Back in October, Abobe announced a really long list of new functionality that would be supported in Flash Player 10.1, due out sometime this year. One of those features would be the long awaited support for multicasting that is essential to the way many enterprise organizations deliver video. While music, movies and game content delivered over CDNs in a unicast model still gets all the press, many Fortune 500 corporations delivering video inside their firewall have been relying on multicasting for years to support really large audiences.
One of the main reasons Microsoft still dominates the enterprise and government markets is due to their long history of having multicasting functionality. Two years ago I wrote a post talking about how I was seeing Adobe trying to push into the enterprise market to displace Microsoft, but without multicasting support in Flash, their success in the enterprise market has been limited.
Last week, I had the chance to speak to a few content owners who have been testing the multicasting capabilities in Flash and from other industry people I have spoken to, Adobe pretty much has it ready to go. The exact date Adobe plans to announce multicasting support is still unknown, but since Flash Player 10.1 is expected to be out in the first half of this year, we should expect to see multicasting support available sometime in the next three months.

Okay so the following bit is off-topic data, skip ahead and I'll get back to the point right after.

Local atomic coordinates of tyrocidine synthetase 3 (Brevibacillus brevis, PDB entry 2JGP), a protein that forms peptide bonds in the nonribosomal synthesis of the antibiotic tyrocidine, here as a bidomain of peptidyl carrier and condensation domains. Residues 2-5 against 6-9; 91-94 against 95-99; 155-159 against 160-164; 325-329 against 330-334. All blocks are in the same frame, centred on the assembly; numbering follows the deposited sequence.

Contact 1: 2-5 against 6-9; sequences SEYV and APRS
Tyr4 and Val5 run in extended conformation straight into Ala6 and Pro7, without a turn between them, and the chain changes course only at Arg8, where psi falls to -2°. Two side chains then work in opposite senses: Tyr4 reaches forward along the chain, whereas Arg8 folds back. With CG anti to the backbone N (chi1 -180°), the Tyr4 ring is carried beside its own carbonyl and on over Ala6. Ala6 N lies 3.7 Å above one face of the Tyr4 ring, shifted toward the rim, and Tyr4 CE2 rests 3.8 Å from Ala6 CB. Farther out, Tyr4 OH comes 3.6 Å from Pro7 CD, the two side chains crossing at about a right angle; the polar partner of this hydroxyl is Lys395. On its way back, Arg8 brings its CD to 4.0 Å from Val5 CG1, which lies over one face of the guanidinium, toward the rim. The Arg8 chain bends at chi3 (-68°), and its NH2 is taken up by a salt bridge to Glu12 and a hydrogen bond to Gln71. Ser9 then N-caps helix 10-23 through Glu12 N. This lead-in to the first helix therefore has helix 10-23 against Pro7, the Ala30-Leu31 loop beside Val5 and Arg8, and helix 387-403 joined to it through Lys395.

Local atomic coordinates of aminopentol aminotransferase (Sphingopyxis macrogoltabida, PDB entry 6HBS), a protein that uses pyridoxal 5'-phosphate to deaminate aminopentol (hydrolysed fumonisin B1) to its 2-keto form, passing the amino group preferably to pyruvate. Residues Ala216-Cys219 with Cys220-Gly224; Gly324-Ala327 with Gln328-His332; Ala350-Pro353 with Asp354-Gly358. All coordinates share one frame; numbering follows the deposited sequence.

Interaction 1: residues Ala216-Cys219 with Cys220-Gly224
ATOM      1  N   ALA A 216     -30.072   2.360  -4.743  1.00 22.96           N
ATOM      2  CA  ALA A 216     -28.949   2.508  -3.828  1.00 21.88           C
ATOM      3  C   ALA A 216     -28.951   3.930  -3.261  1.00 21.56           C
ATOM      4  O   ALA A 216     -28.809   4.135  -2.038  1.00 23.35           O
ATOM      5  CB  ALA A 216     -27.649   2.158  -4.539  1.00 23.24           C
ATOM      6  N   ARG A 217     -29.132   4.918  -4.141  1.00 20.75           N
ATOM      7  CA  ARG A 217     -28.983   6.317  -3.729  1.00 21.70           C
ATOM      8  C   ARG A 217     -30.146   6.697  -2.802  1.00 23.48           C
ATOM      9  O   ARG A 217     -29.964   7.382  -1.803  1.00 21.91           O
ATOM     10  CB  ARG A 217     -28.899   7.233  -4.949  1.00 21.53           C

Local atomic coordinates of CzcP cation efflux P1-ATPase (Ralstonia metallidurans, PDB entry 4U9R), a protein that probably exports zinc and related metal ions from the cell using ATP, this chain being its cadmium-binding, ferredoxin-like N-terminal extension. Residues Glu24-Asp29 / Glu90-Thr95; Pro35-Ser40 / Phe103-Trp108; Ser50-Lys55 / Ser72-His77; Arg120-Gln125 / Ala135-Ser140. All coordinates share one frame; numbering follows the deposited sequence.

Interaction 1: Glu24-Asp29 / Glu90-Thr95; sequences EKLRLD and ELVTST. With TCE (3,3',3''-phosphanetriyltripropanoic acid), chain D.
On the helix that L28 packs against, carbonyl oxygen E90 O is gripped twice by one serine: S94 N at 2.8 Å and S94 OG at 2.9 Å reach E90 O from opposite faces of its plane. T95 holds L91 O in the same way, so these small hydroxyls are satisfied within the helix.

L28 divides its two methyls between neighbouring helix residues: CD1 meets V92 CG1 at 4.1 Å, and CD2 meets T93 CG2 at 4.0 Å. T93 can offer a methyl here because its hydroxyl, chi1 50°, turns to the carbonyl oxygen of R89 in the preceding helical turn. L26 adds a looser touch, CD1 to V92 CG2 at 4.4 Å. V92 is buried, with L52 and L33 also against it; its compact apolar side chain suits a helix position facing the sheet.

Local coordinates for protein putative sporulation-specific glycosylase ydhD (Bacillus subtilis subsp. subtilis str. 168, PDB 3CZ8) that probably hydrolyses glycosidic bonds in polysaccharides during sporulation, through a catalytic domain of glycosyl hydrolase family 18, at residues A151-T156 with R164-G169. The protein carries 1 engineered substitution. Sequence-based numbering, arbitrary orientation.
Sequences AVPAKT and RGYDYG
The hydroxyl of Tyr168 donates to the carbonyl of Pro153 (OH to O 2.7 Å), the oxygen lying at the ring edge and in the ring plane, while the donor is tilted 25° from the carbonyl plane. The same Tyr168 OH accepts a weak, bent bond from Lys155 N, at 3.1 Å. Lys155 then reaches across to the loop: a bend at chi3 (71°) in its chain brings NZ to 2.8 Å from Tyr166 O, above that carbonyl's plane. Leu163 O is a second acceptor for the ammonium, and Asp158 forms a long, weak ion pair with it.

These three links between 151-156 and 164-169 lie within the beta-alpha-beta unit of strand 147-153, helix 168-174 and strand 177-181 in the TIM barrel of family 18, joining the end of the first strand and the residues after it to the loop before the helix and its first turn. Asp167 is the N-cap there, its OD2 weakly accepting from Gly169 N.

Once that happens, it will be interesting to see how Adobe targets the enterprise vertical and if they can take any share away from Microsoft. Multicasting support will be a big step for Adobe, but their success is also going to come to down to their server licensing model and whether or not they make it cheap enough for a company to deploy. If Adobe thinks they can keep the licensing costs high just because they are selling into a "enterprise" company, that would be a big mistake since all Fortune 500 corporations are trying to do more with less. Functionality and features are important, but Flash will only just be catching up to Microsoft, no surpassing them with multicasting, so customers won't pay more for functionality they have already had.